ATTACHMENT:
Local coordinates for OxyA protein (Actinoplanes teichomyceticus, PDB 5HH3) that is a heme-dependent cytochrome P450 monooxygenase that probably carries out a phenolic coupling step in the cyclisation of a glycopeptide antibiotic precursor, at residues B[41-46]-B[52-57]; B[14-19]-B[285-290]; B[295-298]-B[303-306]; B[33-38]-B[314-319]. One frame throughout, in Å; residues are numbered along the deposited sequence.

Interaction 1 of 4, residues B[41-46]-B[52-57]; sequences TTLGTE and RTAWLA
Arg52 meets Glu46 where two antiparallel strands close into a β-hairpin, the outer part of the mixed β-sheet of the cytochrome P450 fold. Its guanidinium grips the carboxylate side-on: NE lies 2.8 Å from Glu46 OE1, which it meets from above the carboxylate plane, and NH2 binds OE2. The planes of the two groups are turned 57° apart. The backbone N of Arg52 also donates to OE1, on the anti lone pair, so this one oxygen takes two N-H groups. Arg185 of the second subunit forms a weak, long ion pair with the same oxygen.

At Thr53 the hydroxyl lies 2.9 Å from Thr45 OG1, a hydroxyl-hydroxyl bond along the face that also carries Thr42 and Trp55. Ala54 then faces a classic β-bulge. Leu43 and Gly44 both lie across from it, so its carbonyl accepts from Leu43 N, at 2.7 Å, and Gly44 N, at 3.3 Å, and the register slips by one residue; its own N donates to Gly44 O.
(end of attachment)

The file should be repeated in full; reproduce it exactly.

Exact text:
Local coordinates for OxyA protein (Actinoplanes teichomyceticus, PDB 5HH3) that is a heme-dependent cytochrome P450 monooxygenase that probably carries out a phenolic coupling step in the cyclisation of a glycopeptide antibiotic precursor, at residues B[41-46]-B[52-57]; B[14-19]-B[285-290]; B[295-298]-B[303-306]; B[33-38]-B[314-319]. One frame throughout, in Å; residues are numbered along the deposited sequence.

Interaction 1 of 4, residues B[41-46]-B[52-57]; sequences TTLGTE and RTAWLA
Arg52 meets Glu46 where two antiparallel strands close into a β-hairpin, the outer part of the mixed β-sheet of the cytochrome P450 fold. Its guanidinium grips the carboxylate side-on: NE lies 2.8 Å from Glu46 OE1, which it meets from above the carboxylate plane, and NH2 binds OE2. The planes of the two groups are turned 57° apart. The backbone N of Arg52 also donates to OE1, on the anti lone pair, so this one oxygen takes two N-H groups. Arg185 of the second subunit forms a weak, long ion pair with the same oxygen.

At Thr53 the hydroxyl lies 2.9 Å from Thr45 OG1, a hydroxyl-hydroxyl bond along the face that also carries Thr42 and Trp55. Ala54 then faces a classic β-bulge. Leu43 and Gly44 both lie across from it, so its carbonyl accepts from Leu43 N, at 2.7 Å, and Gly44 N, at 3.3 Å, and the register slips by one residue; its own N donates to Gly44 O.